Less Wrong is a community blog devoted to refining the art of human rationality. Please visit our About page for more information.

Vladimir_Nesov comments on Do Humans Want Things? - Less Wrong

23 Post author: lukeprog 04 August 2011 05:00AM

You are viewing a comment permalink. View the original post to see all comments and the full post content.

Comments (52)

You are viewing a single comment's thread. Show more comments above.

Comment author: Vladimir_Nesov 11 August 2011 07:56:10PM *  2 points [-]

Ah, but it can't encode value for the objective intensities of stimuli, because the brain doesn't have that information.

The brain has (some measure of reference/access to) that information, just not in that particular form. And if it has (reference to) that information, it's not possible to conclude that motivation doesn't refer to it. It just doesn't refer to it through exclusively the form of representation that doesn't have the information, but then it would be very surprising if motivation compartmentalized so.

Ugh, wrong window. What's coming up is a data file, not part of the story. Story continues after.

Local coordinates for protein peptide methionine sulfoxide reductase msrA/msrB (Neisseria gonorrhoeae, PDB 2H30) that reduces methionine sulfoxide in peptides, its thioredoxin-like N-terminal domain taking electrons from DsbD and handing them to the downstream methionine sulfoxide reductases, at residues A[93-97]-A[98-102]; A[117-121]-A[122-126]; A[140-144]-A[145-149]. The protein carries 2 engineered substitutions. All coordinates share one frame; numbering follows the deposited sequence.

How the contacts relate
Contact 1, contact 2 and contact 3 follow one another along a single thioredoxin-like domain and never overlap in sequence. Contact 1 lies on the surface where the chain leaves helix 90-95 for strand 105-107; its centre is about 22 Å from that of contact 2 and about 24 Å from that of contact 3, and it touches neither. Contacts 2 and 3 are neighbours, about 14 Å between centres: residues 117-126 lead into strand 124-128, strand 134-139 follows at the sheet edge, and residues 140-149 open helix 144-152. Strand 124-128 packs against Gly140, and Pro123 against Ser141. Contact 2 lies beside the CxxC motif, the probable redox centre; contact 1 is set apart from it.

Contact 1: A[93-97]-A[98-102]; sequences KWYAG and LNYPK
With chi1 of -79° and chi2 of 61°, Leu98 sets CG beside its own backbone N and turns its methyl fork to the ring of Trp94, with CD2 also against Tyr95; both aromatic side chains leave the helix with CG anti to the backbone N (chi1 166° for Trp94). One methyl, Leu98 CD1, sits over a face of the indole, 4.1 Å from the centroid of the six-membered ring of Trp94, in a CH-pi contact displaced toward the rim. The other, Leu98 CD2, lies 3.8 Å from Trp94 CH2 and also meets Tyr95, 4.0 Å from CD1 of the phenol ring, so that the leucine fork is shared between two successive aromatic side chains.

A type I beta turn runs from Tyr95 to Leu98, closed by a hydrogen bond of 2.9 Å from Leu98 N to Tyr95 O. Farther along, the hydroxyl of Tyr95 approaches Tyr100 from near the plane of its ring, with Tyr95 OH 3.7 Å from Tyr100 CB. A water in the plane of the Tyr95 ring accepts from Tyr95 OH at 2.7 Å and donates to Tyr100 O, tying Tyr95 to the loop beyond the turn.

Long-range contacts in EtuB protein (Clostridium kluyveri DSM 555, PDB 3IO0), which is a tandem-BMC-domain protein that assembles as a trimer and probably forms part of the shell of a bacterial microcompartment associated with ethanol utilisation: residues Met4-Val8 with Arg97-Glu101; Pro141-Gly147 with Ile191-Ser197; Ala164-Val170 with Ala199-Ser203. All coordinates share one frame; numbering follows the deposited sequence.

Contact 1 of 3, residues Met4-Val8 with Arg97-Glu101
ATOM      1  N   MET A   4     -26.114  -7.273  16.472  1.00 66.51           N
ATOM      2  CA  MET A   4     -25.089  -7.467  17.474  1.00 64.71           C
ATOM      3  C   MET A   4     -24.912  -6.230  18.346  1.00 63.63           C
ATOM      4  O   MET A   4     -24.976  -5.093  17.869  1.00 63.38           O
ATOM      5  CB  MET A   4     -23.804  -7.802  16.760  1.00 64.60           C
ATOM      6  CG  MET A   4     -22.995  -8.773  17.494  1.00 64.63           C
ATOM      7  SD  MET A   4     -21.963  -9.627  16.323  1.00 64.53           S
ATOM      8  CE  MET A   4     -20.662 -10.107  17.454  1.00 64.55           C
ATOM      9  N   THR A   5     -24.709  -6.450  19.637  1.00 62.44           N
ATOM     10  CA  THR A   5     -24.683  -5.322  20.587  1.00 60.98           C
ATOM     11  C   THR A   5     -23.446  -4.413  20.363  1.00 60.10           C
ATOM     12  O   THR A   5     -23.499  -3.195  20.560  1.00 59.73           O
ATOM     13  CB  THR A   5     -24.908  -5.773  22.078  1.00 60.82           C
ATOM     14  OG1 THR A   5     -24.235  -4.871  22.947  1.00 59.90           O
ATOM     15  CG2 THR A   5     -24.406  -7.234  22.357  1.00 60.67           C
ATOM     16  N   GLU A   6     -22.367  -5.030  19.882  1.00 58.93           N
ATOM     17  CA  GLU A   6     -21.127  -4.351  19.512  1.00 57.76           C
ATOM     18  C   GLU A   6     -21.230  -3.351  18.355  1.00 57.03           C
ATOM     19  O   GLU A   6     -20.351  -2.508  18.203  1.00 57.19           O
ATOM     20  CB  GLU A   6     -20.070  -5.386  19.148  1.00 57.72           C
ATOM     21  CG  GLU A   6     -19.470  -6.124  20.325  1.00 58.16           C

Comment author: lukeprog 11 August 2011 08:03:25PM 0 points [-]

Right. I guess I'm struggling for a concise way to say what I'm trying to say, and hoping you'll interpret me correctly based on the long paragraphs I've written explaining what I mean by these shorter sentences. Maybe something like:

"Whaddyaknow, we discovered a mechanism that actually encodes value for stimuli with neuron firing rates! Ah, but this particular mechanism can't encode value for the objective intensities of stimuli, because this mechanism discards that information at the transducer. So that constrains our theories about the motivation of human behavior."